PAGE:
May 22, 2009: Our union needs to mobilize Teamster members and retirees—in the halls of Congress and in the streets—to save our benefits. It’s time for decisive action.
Teamster members are facing the worst pension crisis in the history of our union.
This crisis is not the fault of Teamster members. We worked hard, played by the rules and saved for the future—sacrificing wage increases to fund good pensions.
Defined benefit pensions are the most secure retirement plans, now and for the future. We need to take action to protect them.
Our hard work and savings went up in smoke when Wall Street con artists torched the whole economy with their sub-prime mortgages, credit default swaps and get-rich-quick financial schemes.
The Central States Pension Fund lost $9.5 billion last year—more than a third of its assets—when the stock market tanked. The Wall Street schemers were inadvertently helped along by the ill-fated decision to let our union’s largest and most profitable employer, UPS, out of the fund.
Now, the Central States Fund is in big trouble. If another big employer fails, then the second largest pension fund in the Teamsters Union could be forced to cut benefits. Tens of thousands of working Teamsters could see their retirement endangered. And Teamster power would be weakened, because our pension plans are an important part of our strength.
The pension crisis goes far beyond the Central States. There’s not a single pension plan that has escaped the damage brought by the financial crisis. And it goes far beyond our Teamsters Union plans.
Pro-Worker Pension Reform
That’s the bad news. But there’s more to the story.
A number of different legislative reforms are being considered that would protect members’ benefits and strengthen our pension funds. We need to put our union’s political muscle to work to pass pro-worker pension reform and to defeat other proposals that would hurt Teamster members and retirees.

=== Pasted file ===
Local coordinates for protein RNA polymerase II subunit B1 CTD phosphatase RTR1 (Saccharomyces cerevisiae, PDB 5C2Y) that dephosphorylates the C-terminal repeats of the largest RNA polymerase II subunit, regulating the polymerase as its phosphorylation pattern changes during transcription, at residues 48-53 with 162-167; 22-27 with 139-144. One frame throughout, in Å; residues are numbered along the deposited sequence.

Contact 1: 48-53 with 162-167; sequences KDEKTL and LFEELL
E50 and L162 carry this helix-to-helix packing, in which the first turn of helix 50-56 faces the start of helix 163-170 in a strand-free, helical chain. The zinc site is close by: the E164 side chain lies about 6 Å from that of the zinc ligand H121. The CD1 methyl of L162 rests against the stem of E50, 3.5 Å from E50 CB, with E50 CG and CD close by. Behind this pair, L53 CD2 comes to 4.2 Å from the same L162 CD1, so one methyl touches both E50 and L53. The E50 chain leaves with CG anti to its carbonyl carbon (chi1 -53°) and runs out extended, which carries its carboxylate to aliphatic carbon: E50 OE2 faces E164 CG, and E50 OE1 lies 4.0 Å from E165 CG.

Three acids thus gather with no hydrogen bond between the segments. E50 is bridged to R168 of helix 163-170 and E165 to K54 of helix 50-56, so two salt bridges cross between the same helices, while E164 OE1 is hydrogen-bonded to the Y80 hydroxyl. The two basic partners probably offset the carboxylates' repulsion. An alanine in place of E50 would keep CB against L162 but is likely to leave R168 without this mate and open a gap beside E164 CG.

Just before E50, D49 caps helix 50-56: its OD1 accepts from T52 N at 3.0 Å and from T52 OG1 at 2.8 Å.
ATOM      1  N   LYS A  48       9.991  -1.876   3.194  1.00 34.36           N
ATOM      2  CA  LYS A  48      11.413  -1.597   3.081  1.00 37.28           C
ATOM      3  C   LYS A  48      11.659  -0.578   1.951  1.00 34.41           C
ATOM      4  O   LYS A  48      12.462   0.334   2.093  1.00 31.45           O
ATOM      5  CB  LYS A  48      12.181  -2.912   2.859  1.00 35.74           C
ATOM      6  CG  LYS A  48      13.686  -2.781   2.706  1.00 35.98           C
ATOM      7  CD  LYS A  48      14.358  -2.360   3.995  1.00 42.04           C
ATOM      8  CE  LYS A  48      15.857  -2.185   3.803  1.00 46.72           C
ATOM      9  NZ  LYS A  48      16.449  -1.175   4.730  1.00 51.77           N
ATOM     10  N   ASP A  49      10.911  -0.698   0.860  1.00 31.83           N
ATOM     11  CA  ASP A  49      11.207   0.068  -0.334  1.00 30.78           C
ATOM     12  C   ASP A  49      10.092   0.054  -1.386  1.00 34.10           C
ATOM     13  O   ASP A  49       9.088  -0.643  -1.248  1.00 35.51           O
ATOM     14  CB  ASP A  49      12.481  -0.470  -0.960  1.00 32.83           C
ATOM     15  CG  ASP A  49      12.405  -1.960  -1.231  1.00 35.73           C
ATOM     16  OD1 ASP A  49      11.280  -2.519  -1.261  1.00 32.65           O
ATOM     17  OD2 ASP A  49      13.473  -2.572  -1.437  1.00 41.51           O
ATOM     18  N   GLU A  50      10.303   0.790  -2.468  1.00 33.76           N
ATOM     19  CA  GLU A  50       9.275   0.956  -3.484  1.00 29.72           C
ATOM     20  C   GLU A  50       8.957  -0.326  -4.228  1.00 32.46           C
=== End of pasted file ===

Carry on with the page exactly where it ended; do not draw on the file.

There is good reason for Congress to act. Union multi-employer pension plans work. For decades, multi-employer union pension funds have taken care of our participants on our own without any help from the government. The record of union pension funds is far superior to that of single-employer pension funds.
When a company goes out of business in a single-employer pension plan (like Enron), the Pension Benefit Guarantee Corporation gets stuck with the tab. But when a company goes out of business in a Teamster plan, the other participants pick up the tab. Tens of thousands of Teamsters from companies like CF or Red Star that have gone out of business still have their pensions. And the PBGC hasn’t had to pay a dime.
Union multi-employer pension plans have provided decent pensions to millions of Americans and can do the same for the next generation. Congress needs to invest in helping to strengthen pension funds that work. If not, we will all pay a much higher price.
Positive Proposals Put Forward